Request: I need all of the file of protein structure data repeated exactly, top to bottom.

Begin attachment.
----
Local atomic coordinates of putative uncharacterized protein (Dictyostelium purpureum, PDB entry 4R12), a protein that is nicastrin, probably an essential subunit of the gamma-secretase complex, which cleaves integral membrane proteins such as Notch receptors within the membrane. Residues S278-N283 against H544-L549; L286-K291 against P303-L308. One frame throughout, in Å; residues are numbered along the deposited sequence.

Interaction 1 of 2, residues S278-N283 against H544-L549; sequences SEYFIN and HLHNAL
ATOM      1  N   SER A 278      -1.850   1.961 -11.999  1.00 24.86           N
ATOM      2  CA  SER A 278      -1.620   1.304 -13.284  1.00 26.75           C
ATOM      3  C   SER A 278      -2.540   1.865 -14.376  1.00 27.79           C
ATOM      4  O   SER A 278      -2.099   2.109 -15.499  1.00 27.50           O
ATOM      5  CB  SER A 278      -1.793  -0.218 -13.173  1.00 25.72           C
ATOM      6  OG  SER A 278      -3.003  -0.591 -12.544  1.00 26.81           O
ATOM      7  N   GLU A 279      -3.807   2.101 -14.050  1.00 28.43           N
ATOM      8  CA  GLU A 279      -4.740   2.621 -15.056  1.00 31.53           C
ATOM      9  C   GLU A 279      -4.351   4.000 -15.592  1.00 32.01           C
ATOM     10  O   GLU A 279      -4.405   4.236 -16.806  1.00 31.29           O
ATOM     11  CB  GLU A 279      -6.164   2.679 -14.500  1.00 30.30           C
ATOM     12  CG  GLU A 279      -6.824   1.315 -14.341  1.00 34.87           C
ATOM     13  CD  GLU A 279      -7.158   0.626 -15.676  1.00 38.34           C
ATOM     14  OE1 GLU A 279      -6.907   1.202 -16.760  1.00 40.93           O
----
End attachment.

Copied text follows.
Local atomic coordinates of putative uncharacterized protein (Dictyostelium purpureum, PDB entry 4R12), a protein that is nicastrin, probably an essential subunit of the gamma-secretase complex, which cleaves integral membrane proteins such as Notch receptors within the membrane. Residues S278-N283 against H544-L549; L286-K291 against P303-L308. One frame throughout, in Å; residues are numbered along the deposited sequence.

Interaction 1 of 2, residues S278-N283 against H544-L549; sequences SEYFIN and HLHNAL
ATOM      1  N   SER A 278      -1.850   1.961 -11.999  1.00 24.86           N
ATOM      2  CA  SER A 278      -1.620   1.304 -13.284  1.00 26.75           C
ATOM      3  C   SER A 278      -2.540   1.865 -14.376  1.00 27.79           C
ATOM      4  O   SER A 278      -2.099   2.109 -15.499  1.00 27.50           O
ATOM      5  CB  SER A 278      -1.793  -0.218 -13.173  1.00 25.72           C
ATOM      6  OG  SER A 278      -3.003  -0.591 -12.544  1.00 26.81           O
ATOM      7  N   GLU A 279      -3.807   2.101 -14.050  1.00 28.43           N
ATOM      8  CA  GLU A 279      -4.740   2.621 -15.056  1.00 31.53           C
ATOM      9  C   GLU A 279      -4.351   4.000 -15.592  1.00 32.01           C
ATOM     10  O   GLU A 279      -4.405   4.236 -16.806  1.00 31.29           O
ATOM     11  CB  GLU A 279      -6.164   2.679 -14.500  1.00 30.30           C
ATOM     12  CG  GLU A 279      -6.824   1.315 -14.341  1.00 34.87           C
ATOM     13  CD  GLU A 279      -7.158   0.626 -15.676  1.00 38.34           C
ATOM     14  OE1 GLU A 279      -6.907   1.202 -16.760  1.00 40.93           O